So no, the Comey interview didn't offer much that was new (with a few exceptions). But novelty might be overrated in this climate; it often compounds the confusion it's intended to combat. Newshounds are understandably hunting for the next big story or the major pull-quote. Early reports on Comey's interview, for instance, focused on his statement that Trump is "morally unfit" to be president. And sure, yes, that's noteworthy. But this exhausting emphasis on interpersonal drama (which this president foments — his habit of taking everything personally is infectious) misses the larger purpose this interview served. I know I started off comparing him to Forrest Gump, but frankly, watching this felt like watching Mr. Rogers; it was that baldly educational.

(Cannily so. I mean, Comey casually introduces Bob Mueller as a tangential but vaguely heroic figure in a totally unrelated story!)

Whatever your opinion of Comey might be, what he did last night was rhetorically quite savvy. That early segment on his boyhood was a textbook example of how to remind Americans of everything that America used to be (mom's bad haircuts, dads who made a point of being home for dinner every night). It steals Trump's empty nostalgia back from him and populates it with something that feels solid by comparison.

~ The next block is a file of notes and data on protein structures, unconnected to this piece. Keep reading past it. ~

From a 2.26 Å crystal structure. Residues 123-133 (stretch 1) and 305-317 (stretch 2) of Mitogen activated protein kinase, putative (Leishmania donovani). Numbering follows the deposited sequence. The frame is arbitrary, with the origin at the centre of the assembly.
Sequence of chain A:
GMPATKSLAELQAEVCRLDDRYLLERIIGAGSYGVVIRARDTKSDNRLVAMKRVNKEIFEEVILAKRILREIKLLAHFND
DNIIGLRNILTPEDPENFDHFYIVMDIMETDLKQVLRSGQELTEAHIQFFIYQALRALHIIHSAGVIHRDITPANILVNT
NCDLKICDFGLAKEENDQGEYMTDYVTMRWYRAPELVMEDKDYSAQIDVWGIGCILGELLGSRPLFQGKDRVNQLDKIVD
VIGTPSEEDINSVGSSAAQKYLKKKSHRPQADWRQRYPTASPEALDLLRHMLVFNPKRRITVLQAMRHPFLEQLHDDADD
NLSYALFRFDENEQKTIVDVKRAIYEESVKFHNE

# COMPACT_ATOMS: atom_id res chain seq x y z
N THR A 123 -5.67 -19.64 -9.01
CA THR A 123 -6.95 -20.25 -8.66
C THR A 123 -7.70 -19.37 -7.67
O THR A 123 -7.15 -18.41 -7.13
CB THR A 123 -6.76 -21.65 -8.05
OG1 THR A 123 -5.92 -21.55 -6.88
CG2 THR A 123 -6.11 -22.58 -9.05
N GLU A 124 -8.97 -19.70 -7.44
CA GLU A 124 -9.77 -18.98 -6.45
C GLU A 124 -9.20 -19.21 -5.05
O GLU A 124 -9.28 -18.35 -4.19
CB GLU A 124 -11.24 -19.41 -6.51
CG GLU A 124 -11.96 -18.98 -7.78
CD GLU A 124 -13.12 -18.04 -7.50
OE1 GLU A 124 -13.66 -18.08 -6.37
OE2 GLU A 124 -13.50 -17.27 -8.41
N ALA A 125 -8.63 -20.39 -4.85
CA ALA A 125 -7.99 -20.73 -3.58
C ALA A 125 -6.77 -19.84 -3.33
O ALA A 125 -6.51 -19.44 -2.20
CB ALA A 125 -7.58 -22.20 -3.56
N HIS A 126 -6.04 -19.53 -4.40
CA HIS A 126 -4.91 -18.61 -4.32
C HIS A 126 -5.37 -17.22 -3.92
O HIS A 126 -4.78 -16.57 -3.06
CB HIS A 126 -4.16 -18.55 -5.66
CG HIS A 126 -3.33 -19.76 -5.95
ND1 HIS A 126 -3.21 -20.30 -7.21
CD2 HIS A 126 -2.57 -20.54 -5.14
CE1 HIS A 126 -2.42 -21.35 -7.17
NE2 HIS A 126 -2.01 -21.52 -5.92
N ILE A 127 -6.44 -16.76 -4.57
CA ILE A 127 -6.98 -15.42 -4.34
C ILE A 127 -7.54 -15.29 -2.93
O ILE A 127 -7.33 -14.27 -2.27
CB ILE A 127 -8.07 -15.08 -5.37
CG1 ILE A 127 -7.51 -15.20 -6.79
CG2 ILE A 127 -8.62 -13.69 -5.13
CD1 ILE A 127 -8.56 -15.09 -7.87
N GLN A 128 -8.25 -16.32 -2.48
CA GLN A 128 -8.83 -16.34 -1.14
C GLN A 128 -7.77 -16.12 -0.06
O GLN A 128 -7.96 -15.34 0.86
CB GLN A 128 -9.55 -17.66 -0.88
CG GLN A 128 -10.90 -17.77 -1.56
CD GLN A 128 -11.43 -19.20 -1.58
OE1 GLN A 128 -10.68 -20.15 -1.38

It's startling to realize that the crumbling Trump administration has accidentally enrolled Americans in a crash course in civics. This is more out of desperation than interest: As electorates go, ours tends to be a lazy, uninvolved bunch; historically speaking, the appearance (or even just the assertion) of competence satisfied us even when it really shouldn't. Those endowed with comfort and privilege didn't have to know what ambassadors did, or how the FBI typically deals with the Department of Justice, or what the general rules were for EPA administrators, or why a national security adviser probably shouldn't have had to retroactively register as a foreign agent for the Turkish government.

That's no longer the case. Suddenly, Americans exchanging insults with each other over Twitter and Facebook are having to learn the etiquette of how a president and an FBI director ought to interact. And why — despite the disregard Trump supporters profess for things like manners — etiquette genuinely matters when a command is (for example) made in the form as a request. To return to an event I mentioned earlier, when James Comey was in charge of the FBI, which was investigating Flynn, Trump allegedly said to Comey, "I hope you can see your way clear to letting this go, to letting Flynn go. He is a good guy. I hope you can let this go."